As we approach the holidays and the end of 2016, many of us may find that the occasion offers a valuable time for reflection; reflection on our pasts, our futures, and all the things that really matter.
Different people have different values. Culture, age, family influence, and our upbringings can all shape our pursuits and the ways that we determine the meaning of life. Do you wish to leave your mark on the world by helping a good cause? Do you aspire to follow in the footsteps of someone you admire? Do you strive to maximize your peace and enjoyment in the day-to-day?
Some values, however, are universal. And sometimes, it takes a major shift in perspective to recognize the things that truly make us happy. Planning for the end of your life is often one of those life-shifting events.
A hospice chaplain, Kerry Egan, discusses in her recently published article the importance of family and loved ones when nearing the end of our days. During her time as a chaplain in hospitals, nursing homes and during house calls, she’s served as a comfort for many people who knew they didn’t have much time left. In her article, she describes the things people talk about on their death beds. Perhaps surprisingly, she reports that people don’t usually talk about their accomplishments, their religion, or what happens after death.
Instead, almost without fail, they talk about their families, and they talk about love.
The chaplain writes:

“We don’t live our lives in our heads, in theology and theories. We live our lives in our families: the families we are born into, the families we create, the families we make through the people we choose as friends.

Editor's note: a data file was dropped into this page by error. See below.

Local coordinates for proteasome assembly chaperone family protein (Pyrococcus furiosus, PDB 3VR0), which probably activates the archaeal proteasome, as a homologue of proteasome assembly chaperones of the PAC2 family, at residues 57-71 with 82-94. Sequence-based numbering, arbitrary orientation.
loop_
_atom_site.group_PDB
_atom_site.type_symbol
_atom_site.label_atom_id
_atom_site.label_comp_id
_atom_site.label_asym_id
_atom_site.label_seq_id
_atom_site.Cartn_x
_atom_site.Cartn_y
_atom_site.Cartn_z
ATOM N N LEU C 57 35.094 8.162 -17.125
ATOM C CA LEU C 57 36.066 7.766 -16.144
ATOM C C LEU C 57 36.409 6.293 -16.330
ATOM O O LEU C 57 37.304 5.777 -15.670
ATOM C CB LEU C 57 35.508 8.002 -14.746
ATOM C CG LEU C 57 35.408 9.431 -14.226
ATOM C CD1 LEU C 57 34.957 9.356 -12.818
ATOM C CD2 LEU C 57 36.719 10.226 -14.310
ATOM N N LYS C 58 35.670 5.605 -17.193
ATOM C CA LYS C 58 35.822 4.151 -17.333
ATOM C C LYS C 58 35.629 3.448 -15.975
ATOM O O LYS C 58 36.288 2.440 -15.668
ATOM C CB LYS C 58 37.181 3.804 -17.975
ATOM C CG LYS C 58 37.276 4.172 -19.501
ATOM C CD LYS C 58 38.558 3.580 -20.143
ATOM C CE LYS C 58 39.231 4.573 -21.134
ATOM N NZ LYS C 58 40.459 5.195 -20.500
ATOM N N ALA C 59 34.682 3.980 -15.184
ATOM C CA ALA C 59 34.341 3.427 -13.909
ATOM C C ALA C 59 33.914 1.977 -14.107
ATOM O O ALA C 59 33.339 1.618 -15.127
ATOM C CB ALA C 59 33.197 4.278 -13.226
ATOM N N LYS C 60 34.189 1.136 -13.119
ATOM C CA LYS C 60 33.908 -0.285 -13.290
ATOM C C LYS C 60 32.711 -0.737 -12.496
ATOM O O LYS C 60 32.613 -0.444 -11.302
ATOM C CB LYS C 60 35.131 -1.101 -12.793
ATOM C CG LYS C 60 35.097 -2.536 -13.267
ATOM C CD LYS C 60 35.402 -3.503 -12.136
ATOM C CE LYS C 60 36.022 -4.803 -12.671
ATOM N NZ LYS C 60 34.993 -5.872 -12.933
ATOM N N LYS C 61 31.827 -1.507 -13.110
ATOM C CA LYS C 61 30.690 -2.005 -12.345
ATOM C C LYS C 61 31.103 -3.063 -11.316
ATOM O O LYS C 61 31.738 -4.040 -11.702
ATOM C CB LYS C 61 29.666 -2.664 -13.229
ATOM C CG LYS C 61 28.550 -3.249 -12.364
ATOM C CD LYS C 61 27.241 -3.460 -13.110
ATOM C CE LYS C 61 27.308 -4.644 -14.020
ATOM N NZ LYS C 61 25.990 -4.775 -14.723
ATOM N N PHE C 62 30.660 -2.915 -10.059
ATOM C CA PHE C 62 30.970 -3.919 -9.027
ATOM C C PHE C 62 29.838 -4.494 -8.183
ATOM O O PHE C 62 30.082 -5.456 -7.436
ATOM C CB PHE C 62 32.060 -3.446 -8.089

This is where we create our lives, this is where we find meaning, this is where our purpose becomes clear.
Family is where we first experience love and where we first give it. It’s probably the first place we’ve been hurt by someone we love, and hopefully the place we learn that love can overcome even the most painful rejection.
This crucible of love is where we start to ask those big spiritual questions, and ultimately where they end.”

It may be the case that once we near the end of our lives, we realize that the love we’ve carried with us is the only thing that can be considered eternal. Our material possessions, our accomplishments, and our careers can’t come with us after death.
Your loved ones, however, can continue to be enriched by your legacy long after you are gone. Planning for your death is one of the most responsible things you can do for your families and the people who have made your life special.
As an estate planning attorney, it is my deep honor to help those considering the futures of their families achieve the peace of mind and security to focus on what truly matters as they move forward in life: their loved ones.
On behalf of the team at Satori Law Group, we wish each and every one of you a happy holiday season filled with love.

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